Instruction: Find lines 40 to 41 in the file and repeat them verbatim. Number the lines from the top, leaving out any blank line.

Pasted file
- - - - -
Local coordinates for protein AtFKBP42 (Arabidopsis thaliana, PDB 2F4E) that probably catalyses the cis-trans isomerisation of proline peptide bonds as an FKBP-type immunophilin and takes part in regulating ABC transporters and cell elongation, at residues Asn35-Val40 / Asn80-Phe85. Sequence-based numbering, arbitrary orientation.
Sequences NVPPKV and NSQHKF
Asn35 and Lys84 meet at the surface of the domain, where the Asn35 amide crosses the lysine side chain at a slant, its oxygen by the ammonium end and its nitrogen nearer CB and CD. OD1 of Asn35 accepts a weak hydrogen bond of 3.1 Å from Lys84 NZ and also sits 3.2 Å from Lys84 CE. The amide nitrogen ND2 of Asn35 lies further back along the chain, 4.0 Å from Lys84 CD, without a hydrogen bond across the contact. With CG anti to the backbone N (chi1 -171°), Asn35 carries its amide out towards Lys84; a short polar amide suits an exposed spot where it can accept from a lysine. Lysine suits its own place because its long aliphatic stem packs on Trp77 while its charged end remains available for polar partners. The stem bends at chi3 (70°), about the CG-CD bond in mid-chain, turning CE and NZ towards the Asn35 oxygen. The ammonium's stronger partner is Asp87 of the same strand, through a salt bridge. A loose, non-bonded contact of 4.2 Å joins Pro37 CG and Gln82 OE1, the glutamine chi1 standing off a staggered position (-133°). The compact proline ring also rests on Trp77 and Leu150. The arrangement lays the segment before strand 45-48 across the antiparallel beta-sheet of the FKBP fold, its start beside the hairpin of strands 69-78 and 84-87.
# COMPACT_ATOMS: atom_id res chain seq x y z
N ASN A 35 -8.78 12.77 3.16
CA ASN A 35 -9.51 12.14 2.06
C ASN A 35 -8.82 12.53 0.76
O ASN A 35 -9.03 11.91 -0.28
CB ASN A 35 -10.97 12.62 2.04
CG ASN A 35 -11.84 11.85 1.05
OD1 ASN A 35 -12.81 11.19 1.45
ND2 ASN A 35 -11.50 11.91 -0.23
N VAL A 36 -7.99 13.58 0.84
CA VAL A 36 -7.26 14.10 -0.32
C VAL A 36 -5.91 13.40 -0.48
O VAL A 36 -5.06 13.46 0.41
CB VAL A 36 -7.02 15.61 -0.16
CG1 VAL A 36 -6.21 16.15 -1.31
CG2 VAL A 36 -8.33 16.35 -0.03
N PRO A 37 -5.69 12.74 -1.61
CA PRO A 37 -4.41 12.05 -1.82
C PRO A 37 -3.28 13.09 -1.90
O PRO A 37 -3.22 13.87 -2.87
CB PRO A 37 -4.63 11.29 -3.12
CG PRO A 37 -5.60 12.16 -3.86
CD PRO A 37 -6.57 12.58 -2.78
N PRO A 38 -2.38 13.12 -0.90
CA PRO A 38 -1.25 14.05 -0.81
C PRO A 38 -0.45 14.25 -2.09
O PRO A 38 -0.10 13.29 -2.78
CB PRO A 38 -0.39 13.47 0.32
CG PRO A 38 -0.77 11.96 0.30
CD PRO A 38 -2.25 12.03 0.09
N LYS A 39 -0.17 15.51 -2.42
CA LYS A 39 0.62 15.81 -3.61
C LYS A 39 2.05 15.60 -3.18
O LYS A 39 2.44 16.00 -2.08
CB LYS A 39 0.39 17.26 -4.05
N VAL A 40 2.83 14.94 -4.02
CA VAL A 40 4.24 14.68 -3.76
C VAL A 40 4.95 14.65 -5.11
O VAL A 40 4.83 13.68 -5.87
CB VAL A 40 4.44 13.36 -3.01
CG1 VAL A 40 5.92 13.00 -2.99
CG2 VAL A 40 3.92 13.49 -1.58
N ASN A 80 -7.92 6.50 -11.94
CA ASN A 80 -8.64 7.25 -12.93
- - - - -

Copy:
CA VAL A 40 4.24 14.68 -3.76
C VAL A 40 4.95 14.65 -5.11